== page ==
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City College Mesa College Miramar College Continuing Education

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ANNETTE BENING A Star is Born at Mesa College

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KEEPING THE PROMISE On September 20, we made great strides in the ongoing fundraising campaign for the San Diego Promise in a special gala event, which was headlined by Mesa College alumna and film and theatre star Annette Bening. The event was a resounding success, raising over $200,000, which was $100,000 more than the goal, with all proceeds benefiting students in the Promise program. This funding has been added to the $820,000 that has been raised thus far. We are deeply grateful to Ms. Bening for her devotion to our efforts to serve community college students. She has given a great boost to the second phase of our fundraising campaign.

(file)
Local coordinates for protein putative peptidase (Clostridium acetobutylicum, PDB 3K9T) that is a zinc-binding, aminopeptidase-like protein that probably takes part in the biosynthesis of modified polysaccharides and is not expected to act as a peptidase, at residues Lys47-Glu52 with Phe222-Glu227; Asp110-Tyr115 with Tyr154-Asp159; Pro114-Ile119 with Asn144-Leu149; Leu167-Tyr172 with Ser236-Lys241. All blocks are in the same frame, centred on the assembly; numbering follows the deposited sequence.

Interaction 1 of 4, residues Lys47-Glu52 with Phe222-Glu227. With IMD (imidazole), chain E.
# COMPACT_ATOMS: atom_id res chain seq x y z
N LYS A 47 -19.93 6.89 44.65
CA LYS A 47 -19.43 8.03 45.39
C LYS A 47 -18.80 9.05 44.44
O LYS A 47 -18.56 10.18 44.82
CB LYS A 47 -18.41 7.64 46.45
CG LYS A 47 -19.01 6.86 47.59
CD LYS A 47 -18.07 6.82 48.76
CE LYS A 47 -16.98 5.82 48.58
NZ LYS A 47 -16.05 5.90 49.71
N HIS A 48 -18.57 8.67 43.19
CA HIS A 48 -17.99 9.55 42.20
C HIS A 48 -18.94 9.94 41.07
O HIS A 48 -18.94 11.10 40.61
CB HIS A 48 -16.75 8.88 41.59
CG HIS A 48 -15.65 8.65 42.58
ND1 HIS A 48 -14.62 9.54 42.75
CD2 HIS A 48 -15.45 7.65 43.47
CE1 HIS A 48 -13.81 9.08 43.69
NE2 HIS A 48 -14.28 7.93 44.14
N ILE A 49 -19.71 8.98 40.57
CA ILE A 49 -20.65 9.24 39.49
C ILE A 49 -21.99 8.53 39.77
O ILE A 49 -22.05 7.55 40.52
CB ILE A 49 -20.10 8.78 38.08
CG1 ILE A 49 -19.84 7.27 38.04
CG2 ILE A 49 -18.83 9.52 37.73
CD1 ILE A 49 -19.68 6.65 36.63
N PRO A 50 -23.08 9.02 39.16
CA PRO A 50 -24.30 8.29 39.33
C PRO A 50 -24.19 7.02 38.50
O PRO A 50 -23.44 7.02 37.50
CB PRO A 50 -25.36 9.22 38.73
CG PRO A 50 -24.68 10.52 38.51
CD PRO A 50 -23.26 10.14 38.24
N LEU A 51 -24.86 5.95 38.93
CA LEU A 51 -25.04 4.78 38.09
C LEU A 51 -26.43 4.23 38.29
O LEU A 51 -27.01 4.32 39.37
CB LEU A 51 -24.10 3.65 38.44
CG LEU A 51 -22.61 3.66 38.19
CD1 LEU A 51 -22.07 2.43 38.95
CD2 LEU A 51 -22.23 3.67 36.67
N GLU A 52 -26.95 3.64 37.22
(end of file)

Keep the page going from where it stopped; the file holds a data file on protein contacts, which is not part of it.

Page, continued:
Chancellor Constance M. Carroll with Mesa College alumna and actor Annette Bening at the San Diego Promise gala.

Nearly 300 community members, representing the philanthropic community and many organizations, attended the event. Those attending heard moving stories from several San Diego Promise students who detailed how this groundbreaking program has transformed their lives. Student speakers included Rosemary Leyva, a second-year Promise student studying nursing at City College, Harley Sobreo, a second-year Mesa College foreign languages major, and John Warner, a former high school dropout who recently earned a Certificate of Performance from Miramar College as an emergency medical technician. All of the students credited their success to the opportunity afforded by the San Diego Promise. Their role at the event was a powerful reminder that the San Diego Promise is all about students.